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Non- Stabilizing Flexibility: from the Contributions by Keynes and Kalecki towards a Post-Keynesian Approach

  • Lino Sau
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New and old mainstream macroeconomics argues that price flexibility stabilizes the economy. After a decline in aggregate demand, the more rapid prices fall, the faster output returns to its full employment level. The theoretical basis for this result is the well known "Pigou effect". However both Keynes and Kalecki rejected the thesis that price flexibility, in a demand-induced recession, can be stabilizistabilizing. This paper seeks to contrast Keynes's and Kalecki's ideas with the mainstream and discuss and alternative approach in the spirit of the post-keynesian's debt-deflation school.

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Article provided by FrancoAngeli Editore in its journal STUDI ECONOMICI.

Volume (Year): 2006/88 (2006)
Issue (Month): 88 ()
Pages: 79-92

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Handle: RePEc:fan:steste:v:html10.3280/ste2006-088004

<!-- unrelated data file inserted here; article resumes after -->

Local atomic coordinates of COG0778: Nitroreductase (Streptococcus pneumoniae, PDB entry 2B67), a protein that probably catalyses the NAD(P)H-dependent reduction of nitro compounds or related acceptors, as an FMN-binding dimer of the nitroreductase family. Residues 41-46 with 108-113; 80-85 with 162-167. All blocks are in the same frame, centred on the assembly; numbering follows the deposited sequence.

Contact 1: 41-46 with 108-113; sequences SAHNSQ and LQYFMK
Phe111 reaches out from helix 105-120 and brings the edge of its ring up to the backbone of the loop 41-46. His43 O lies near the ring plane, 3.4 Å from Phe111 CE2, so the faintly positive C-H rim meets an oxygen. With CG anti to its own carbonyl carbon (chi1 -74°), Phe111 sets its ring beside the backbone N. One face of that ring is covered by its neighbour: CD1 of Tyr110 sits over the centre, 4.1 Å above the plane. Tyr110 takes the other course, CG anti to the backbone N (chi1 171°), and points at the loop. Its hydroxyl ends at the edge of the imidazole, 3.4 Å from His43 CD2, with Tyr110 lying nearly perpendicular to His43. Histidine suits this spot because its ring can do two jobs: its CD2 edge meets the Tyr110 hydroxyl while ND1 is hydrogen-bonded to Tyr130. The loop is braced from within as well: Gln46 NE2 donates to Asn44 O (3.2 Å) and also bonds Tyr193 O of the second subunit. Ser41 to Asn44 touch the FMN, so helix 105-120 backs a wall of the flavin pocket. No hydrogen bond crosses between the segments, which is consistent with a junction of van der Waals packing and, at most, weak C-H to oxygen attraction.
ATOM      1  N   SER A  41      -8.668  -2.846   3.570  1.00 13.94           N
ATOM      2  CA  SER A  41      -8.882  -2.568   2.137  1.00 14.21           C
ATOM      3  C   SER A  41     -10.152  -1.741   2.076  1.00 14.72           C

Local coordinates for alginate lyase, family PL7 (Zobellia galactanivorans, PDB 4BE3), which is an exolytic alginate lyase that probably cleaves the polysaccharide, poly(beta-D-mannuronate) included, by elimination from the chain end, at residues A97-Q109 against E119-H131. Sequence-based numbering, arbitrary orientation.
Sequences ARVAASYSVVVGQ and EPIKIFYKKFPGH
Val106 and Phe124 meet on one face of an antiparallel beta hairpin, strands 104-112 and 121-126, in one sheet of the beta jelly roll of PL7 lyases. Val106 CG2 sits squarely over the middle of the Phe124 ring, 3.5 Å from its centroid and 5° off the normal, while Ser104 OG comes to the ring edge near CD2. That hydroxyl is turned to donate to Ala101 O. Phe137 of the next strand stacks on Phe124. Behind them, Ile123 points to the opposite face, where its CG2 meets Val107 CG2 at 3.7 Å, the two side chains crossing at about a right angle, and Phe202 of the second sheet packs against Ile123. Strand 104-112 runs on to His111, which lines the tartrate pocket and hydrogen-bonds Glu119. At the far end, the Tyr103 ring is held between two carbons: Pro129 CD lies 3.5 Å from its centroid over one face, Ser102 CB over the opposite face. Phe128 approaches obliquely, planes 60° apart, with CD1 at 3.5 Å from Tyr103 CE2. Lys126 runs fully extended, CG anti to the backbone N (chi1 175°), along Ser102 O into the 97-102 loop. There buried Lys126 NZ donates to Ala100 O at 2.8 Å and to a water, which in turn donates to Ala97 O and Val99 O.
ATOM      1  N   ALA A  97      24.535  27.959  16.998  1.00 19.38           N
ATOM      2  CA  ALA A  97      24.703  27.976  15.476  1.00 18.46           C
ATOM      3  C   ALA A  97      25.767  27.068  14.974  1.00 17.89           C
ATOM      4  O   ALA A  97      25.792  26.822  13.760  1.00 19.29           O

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  1. Mankiw, N. Gregory, 1992. "The reincarnation of Keynesian economics," European Economic Review, Elsevier, vol. 36(2-3), pages 559-565, April.
  2. J. Bradford De Long & Lawrence H. Summers, 1985. "Is Increased Price Flexibility Stabilizing?," NBER Working Papers 1686, National Bureau of Economic Research, Inc.
  3. David Romer, 1993. "The New Keynesian Synthesis," Journal of Economic Perspectives, American Economic Association, vol. 7(1), pages 5-22, Winter.
  4. King, Mervyn, 1994. "Debt deflation: Theory and evidence," European Economic Review, Elsevier, vol. 38(3-4), pages 419-445, April.
  5. Bruce C. Greenwald & Joseph E. Stiglitz, 1988. "Financial Market Imperfections and Business Cycles," NBER Working Papers 2494, National Bureau of Economic Research, Inc.
  6. James Tobin, 1993. "Price Flexibility and Output Stability: An Old Keynesian View," Journal of Economic Perspectives, American Economic Association, vol. 7(1), pages 45-65, Winter.
  7. James Tobin, 1975. "Keynesian Models of Recession and Depression," Cowles Foundation Discussion Papers 387, Cowles Foundation for Research in Economics, Yale University.
  8. Davidson, Paul, 1972. "Money and the Real World," Economic Journal, Royal Economic Society, vol. 82(325), pages 101-15, March.
  9. Thomas I. Palley, 2002. "Endogenous Money: What it is and Why it Matters," Metroeconomica, Wiley Blackwell, vol. 53(2), pages 152-180, 05.
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